To understand the problem we have to define truth. Truth is the property of being in accord with fact or reality.¹ There are different types of truths including empirical truth, analytic truth, quantitative truth, values truth and faith-based truth. Each has a system it follows to arrive at the truth, usually based on facts, reasoning, or collective experiences. For example, “the Earth is round” is a fact, based on empirical truth for it can be observed and tested. The belief in a Monotheistic, ethical God is a faith based truth, while a values based truth is “We hold these truths to be self-evident, that all men are created equal, that they are endowed by their Creator with certain unalienable Rights, that among these are Life, Liberty and the pursuit of Happiness.”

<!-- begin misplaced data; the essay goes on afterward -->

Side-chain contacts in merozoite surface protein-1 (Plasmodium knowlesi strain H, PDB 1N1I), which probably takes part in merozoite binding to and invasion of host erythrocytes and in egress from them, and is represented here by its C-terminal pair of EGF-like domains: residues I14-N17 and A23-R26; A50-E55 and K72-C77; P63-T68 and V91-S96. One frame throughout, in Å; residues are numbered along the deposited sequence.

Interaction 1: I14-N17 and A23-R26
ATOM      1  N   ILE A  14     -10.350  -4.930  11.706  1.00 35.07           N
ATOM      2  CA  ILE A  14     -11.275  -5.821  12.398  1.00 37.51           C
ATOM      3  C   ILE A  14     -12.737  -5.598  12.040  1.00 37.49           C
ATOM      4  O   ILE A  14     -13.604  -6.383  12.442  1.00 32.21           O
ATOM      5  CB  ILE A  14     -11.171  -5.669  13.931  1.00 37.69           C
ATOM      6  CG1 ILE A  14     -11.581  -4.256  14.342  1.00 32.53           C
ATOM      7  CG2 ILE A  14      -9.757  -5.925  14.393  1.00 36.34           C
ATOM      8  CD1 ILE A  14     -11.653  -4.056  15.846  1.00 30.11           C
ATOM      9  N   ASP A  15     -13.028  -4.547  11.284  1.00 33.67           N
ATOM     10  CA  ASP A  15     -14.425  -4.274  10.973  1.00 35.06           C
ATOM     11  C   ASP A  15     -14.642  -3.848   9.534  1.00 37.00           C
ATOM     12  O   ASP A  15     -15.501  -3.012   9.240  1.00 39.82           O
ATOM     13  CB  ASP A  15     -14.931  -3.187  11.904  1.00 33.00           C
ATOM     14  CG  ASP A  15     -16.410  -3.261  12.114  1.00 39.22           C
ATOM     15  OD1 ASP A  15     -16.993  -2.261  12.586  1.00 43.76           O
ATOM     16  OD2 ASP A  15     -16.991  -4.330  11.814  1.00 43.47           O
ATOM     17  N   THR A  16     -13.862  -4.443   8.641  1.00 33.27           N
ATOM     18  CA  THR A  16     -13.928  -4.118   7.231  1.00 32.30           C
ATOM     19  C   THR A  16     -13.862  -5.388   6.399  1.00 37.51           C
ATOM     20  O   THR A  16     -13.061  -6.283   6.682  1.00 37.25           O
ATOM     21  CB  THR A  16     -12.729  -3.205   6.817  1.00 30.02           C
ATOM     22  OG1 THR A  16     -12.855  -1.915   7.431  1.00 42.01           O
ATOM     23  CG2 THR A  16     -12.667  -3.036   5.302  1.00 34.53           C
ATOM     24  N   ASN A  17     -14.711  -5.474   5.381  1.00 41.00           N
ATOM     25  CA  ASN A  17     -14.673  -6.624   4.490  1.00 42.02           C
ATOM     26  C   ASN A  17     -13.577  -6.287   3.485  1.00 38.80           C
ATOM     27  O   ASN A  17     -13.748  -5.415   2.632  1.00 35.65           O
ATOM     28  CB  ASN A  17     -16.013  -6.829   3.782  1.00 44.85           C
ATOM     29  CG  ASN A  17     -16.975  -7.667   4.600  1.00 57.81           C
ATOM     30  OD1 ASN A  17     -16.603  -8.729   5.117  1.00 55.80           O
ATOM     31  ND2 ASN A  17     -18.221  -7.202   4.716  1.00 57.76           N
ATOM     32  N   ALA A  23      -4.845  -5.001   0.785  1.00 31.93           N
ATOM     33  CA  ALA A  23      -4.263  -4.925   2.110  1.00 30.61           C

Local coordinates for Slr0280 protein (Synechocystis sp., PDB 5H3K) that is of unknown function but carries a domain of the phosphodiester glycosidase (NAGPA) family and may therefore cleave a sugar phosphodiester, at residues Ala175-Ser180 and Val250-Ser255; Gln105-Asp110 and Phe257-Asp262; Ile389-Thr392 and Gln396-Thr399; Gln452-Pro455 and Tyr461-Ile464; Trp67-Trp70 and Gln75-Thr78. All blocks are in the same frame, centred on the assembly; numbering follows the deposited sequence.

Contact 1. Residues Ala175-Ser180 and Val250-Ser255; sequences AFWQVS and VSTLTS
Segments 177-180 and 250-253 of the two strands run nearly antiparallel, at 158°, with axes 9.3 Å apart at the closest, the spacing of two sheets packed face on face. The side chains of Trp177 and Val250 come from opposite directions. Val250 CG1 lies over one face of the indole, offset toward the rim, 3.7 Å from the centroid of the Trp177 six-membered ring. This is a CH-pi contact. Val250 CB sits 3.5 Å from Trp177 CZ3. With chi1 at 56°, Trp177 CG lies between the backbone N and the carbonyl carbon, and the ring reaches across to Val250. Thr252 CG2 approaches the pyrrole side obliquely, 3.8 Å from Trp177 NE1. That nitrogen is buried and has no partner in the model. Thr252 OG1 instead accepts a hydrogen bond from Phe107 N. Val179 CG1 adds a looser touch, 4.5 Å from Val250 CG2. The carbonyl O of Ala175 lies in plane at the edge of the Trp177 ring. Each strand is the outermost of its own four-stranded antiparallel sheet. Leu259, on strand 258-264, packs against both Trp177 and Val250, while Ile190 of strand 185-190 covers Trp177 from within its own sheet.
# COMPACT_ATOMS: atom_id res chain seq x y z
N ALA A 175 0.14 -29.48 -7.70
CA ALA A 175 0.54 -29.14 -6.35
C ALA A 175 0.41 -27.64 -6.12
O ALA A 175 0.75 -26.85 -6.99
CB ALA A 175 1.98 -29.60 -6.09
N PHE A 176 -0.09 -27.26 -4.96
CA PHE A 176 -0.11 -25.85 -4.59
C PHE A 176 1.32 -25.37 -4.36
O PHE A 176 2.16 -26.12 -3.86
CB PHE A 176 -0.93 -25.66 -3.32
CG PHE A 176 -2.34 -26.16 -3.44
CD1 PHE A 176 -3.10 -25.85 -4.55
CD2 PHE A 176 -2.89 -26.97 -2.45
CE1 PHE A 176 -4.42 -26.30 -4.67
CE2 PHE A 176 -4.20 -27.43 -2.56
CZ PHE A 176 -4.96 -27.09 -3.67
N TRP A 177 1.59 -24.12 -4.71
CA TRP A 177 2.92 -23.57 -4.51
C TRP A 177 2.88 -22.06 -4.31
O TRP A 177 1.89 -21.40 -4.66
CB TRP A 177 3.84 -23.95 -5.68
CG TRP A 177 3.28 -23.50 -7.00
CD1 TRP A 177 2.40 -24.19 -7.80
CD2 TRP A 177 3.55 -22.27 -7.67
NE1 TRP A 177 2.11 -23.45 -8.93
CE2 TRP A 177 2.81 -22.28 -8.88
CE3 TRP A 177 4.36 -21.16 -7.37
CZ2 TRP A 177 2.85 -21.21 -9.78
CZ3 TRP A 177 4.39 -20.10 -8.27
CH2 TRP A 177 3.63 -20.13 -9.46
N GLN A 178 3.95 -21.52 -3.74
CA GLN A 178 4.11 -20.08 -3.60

Faith and values based truths unfold from the world-view of a people based on shared experiences, stories, and beliefs. For instance, the American understanding of liberty, which is similar to the Jewish understanding, has historically meant freedom with dignity and responsibility. When the Constitution begins with “We the People,” there is an implicit understanding that we, together, build a society based on freedom and mutual respect. While our country values individual rights, our country has also historically understood the necessity of each helping the other to realize the ideals of America.